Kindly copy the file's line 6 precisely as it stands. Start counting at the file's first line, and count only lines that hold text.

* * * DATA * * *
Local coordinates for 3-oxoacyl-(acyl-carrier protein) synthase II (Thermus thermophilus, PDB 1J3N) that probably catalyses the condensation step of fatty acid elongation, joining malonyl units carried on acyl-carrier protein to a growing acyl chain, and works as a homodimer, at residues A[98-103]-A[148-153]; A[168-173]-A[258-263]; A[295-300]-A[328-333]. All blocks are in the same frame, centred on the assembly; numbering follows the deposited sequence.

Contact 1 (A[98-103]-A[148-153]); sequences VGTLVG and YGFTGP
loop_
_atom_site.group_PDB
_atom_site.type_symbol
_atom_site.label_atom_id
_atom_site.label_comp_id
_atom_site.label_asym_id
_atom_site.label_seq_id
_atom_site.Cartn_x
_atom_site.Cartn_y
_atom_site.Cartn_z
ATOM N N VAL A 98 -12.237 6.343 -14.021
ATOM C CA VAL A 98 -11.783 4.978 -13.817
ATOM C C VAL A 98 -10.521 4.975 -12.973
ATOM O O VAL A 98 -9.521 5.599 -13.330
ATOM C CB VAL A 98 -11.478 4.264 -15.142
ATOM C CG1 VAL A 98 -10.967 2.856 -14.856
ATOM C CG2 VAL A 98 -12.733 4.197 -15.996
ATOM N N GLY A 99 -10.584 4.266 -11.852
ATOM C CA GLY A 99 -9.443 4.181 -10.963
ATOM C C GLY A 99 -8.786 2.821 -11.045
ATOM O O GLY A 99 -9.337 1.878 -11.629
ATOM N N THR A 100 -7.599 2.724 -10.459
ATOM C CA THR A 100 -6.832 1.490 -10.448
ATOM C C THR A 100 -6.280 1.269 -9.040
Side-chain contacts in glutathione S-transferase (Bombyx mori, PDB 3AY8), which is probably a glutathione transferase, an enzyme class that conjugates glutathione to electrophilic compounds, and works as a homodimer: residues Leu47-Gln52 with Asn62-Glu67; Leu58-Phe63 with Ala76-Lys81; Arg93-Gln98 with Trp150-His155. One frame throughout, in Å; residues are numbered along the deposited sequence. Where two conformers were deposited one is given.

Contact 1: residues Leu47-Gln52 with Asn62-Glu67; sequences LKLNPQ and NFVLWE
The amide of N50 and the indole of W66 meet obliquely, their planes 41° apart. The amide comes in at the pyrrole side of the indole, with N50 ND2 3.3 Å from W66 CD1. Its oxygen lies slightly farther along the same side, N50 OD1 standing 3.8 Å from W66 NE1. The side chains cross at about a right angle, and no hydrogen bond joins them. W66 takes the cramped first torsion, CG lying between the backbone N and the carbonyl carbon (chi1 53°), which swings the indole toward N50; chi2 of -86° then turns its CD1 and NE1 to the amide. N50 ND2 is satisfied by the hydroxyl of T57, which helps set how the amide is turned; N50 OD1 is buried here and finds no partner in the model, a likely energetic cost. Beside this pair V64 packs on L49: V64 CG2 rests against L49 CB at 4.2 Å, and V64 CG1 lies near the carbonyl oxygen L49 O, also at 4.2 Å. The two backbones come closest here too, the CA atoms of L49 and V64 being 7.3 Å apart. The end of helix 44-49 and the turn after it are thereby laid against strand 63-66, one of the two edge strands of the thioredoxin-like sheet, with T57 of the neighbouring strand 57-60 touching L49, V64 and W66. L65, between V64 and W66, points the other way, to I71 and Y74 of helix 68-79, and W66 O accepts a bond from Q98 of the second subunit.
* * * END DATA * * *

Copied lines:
_atom_site.label_atom_id